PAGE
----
After the defeat of the Mamluks at Marj Dabiq in August 1516, the Ottomans occupied a Palestine that was subdivided into districts (sandjaks), which were part of the Bilad al-Sham (historical Syria). This was essentially an agricultural region, with a small number of urban centers. This territory, once a passage between Egypt and Syria, became a remote and impoverished province; its only interest to the central power consisted in its relative religious importance, given the presence of sacred places—Jerusalem in particular—as well as the proximity of the route to the Hajj, the pilgrimage to Mecca, via Transjordan.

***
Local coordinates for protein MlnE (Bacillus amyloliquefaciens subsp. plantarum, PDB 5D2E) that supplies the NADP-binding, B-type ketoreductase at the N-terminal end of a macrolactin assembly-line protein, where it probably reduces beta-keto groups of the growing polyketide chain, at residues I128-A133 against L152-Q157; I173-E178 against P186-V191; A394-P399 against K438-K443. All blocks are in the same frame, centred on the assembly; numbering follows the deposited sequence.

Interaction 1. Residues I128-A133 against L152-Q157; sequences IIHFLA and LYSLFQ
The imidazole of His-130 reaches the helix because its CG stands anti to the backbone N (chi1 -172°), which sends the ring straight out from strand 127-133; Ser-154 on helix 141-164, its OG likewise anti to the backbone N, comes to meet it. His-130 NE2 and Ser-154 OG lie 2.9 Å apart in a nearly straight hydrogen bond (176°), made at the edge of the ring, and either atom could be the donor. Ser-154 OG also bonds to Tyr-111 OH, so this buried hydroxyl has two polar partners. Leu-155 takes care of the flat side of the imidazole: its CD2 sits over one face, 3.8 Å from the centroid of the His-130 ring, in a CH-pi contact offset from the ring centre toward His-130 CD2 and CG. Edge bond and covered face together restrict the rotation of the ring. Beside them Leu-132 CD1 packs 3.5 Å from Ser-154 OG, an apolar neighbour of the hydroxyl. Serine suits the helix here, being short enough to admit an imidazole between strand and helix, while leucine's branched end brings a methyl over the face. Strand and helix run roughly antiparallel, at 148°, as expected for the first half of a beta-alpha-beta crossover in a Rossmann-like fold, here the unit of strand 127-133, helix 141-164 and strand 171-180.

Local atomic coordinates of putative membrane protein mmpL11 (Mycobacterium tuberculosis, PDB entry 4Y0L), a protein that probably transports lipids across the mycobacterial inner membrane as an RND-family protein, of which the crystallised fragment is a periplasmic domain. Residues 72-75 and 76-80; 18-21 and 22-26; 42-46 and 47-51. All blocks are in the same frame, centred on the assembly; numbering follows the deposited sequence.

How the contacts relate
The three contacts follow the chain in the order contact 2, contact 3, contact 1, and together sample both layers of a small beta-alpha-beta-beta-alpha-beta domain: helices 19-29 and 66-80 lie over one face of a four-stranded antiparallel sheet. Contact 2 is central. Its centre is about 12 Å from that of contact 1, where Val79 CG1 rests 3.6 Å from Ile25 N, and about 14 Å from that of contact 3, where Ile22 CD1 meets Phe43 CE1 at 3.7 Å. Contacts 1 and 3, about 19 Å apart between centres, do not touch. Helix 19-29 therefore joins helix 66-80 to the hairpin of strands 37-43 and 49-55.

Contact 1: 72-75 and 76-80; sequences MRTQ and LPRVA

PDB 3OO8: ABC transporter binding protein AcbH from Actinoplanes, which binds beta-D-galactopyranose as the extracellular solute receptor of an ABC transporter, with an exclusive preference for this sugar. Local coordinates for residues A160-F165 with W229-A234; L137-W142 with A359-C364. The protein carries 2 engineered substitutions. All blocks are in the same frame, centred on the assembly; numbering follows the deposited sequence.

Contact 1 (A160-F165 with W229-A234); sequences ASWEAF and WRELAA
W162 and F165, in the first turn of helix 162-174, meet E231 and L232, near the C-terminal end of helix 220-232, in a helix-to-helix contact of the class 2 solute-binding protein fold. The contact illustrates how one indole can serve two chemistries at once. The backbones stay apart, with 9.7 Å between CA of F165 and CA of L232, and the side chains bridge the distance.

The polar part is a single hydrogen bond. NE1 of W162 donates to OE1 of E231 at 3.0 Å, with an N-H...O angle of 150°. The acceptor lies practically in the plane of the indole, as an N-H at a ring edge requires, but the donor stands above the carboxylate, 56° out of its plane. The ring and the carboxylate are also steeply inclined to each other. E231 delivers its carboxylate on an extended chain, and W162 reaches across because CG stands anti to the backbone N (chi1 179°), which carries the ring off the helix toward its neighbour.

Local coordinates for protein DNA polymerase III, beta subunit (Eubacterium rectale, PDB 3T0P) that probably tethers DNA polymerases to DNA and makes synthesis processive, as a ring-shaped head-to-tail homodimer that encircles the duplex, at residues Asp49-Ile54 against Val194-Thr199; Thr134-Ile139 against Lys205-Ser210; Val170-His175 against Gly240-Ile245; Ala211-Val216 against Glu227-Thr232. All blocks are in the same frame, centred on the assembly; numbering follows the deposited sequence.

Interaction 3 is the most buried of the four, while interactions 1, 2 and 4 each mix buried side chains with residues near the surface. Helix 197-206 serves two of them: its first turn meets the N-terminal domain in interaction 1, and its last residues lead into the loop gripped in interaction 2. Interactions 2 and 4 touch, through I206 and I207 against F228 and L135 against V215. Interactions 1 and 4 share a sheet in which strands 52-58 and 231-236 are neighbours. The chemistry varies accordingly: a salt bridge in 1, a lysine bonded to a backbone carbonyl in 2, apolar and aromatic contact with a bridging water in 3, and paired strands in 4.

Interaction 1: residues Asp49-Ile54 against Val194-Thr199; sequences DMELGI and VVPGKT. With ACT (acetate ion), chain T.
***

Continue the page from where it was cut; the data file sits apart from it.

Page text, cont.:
|Title of host publication
|A history of Jewish-Muslim relations
|Subtitle of host publication
|from the origins to the present day
|Abdelwahab Meddeb, Benjamin Stora
|Princeton University Press
|Number of pages
|Published - 3 Nov 2013
Also appeared in French.